Book Review-The diary of a young girl Anne Frank

Anne Frank (born June 12, 1929, Frankfurt am Main, Germany—died February/March 1945, Bergen-Belsen concentration camp, near Hannover), Jewish girl whose diary of her family’s two years in hiding during the German occupation of the Netherlands became a war classic.

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Anne’s father, Otto Frank (1889–1980), a German businessman, moved his wife and two daughters to Amsterdam early in Adolf Hitler’s Nazi government. After German forces conquered the Netherlands in 1941, Anne was forced to switch from a public to a Jewish school. She was given a red-and-white plaid diary for her 13th birthday on June 12, 1942. She started writing in the book that day.

“I hope I will be able to confide in you about anything, as I have never been able to confide in anybody before, and I hope you will be a wonderful source of comfort and support.”

The Franks went into hiding in the backdoor office and warehouse of Otto Frank’s food-products firm on July 6, 1942, when Anne’s sister, Margot, was facing deportation (allegedly to a forced-labor camp).

The Frank family and four other Jews—Hermann and Auguste van Pels and their son, Peter, and Fritz Pfeffer—were confined to the “hidden annex” with the help of a few non-Jewish friends, including Miep Gies, who brought in food and other supplies. During this period, Anne kept a diary, documenting day-to-day life in hiding, from little irritations to the terror of being discovered.

She talked about usual adolescent concerns as well as her future ambitions, which included becoming a journalist or writer. On August 1, 1944, Anne wrote her final diary entry. The annex was discovered three days later by the Gestapo, who were acting on a tip from Dutch informers.

On September 3, 1944, the Frank family was taken to Westerbork, a transit camp in the Netherlands, and then to Auschwitz, a concentration camp in German-occupied Poland, on the last train to leave Westerbork for Auschwitz. The following month, Anne and Margot were moved to Bergen-Belsen.

Anne’s mother died in early January, only days before Auschwitz was liberated on January 18, 1945. The Dutch government determined that Anne and Margot perished in a typhus outbreak in March 1945, just weeks before Bergen-Belsen was liberated, however experts disclosed new evidence in 2015, including examination of archival data and first-hand reports, showing that the sisters might have perished in February 1945.

When Soviet troops seized Auschwitz on January 27, 1945, they discovered Otto Frank sick there.

The papers left behind by the Gestapo were eventually given to Otto Frank by friends who examined the hiding site after the family was apprehended. He discovered Anne’s diary among them, which was later published as Anne Frank: The Diary of a Young Girl (originally in Dutch, 1947).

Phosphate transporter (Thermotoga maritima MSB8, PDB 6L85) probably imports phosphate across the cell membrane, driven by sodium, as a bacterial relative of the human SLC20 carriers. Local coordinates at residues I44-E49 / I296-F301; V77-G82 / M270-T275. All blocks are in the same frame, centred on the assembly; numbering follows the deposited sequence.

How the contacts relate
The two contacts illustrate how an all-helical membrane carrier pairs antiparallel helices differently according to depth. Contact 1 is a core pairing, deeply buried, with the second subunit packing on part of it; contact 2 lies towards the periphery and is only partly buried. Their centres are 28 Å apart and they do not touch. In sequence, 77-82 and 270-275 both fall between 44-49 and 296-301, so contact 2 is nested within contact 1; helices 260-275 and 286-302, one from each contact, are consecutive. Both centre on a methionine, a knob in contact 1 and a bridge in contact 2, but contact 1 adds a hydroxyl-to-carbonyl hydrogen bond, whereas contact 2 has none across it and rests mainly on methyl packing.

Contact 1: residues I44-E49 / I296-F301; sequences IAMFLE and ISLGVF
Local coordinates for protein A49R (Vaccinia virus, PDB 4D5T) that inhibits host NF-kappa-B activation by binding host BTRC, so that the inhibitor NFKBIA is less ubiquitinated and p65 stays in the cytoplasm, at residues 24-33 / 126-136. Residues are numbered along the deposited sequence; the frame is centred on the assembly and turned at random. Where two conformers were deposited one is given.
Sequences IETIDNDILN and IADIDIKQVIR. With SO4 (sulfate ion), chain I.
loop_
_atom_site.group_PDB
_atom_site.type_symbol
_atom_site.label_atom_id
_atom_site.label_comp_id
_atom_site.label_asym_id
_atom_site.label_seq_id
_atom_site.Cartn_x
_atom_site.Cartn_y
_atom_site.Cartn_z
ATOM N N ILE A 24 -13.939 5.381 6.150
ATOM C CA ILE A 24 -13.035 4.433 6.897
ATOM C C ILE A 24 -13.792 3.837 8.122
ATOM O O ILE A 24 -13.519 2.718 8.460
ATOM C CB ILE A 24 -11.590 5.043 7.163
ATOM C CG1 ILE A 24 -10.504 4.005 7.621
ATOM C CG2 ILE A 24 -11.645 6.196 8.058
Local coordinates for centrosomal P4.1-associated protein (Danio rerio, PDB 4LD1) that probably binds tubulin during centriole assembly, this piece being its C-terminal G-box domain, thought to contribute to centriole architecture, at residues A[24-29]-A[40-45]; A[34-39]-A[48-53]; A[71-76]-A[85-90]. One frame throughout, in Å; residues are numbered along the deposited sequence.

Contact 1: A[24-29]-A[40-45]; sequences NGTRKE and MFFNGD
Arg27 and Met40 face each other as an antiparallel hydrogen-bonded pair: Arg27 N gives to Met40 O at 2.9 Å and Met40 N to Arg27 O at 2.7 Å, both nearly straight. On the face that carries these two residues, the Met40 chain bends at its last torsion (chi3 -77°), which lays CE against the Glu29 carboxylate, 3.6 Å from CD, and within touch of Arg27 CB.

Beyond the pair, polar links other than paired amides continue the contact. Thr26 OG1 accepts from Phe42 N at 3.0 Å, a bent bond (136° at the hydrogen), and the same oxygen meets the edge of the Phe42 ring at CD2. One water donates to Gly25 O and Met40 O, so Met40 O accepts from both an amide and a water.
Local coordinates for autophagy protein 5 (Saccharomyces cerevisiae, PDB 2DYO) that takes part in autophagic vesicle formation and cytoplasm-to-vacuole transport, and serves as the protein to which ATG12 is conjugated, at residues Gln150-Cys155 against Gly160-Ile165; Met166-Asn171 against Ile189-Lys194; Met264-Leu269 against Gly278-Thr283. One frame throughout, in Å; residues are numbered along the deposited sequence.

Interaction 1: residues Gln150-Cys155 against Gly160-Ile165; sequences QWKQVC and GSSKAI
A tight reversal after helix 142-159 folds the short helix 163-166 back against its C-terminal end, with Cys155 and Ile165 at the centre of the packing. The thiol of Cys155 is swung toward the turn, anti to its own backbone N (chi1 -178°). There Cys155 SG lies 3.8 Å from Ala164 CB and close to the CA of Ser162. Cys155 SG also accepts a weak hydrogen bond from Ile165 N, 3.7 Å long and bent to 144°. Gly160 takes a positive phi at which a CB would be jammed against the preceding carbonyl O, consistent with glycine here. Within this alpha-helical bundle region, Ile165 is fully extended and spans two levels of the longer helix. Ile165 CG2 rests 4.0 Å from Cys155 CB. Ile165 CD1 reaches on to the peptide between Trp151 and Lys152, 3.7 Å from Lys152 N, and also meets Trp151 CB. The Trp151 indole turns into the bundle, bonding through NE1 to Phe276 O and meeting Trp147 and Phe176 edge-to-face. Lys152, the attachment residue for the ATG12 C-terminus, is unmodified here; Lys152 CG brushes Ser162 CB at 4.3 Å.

It follows her emotional evolution in the face of adversity and is precocious in style and insight. “I still think, despite everything, that humans are truly wonderful at heart,” she wrote. The Holocaust Diary, which has been translated into over 65 languages, is the most widely read Holocaust diary, and Anne Frank is undoubtedly the most well-known Holocaust victim.

The Diary was also adapted into a play, which premiered on Broadway in October 1955 and won the Tony Award for Best Play as well as the Pulitzer Prize for Best Drama in 1956. In 1959, George Stevens directed a film adaptation of the book.

The play was controversial: screenwriter Meyer Levin criticised Otto Frank and his chosen screenwriters, Frances Goodrich and Albert Hackett, for sanitising and de-Judaizing the storey in an early version of the play (later realised as a 35-minute radio play) and accused them of sanitising and de-Judaizing the storey.

The drama was revived (with additions) on Broadway in 1997–98 after being played in high schools all around the world.

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The revised English translation of the Diary, published in 1995, includes material that was cut out of the first version, making it nearly one-third longer than the first. The Frank family’s hideaway on Amsterdam’s Prinsengracht canal has since become a museum that is consistently among the city’s most popular tourist attractions.


“How wonderful it is that nobody need wait a single moment before starting to improve the world.”

“I know what I want, I have a goal, an opinion, I have a religion and love. Let me be myself and then I am satisfied. I know that I’m a woman, a woman with inward strength and plenty of courage.”

“Everyone has inside of him a piece of good news. The good news is that you don’t know how great you can be! How much you can love! What you can accomplish! And what your potential is!”

“What is done cannot be undone, but one can prevent it happening again.”

“I don’t think of all the misery but of the beauty that still remains.”

1 reply

  1. Anne Frank has been an inspiration to all, the way she portrayed her experiences in her diary and that too at such early age is so brave. the fact that she has been so brave throughout the journey is just commendable.

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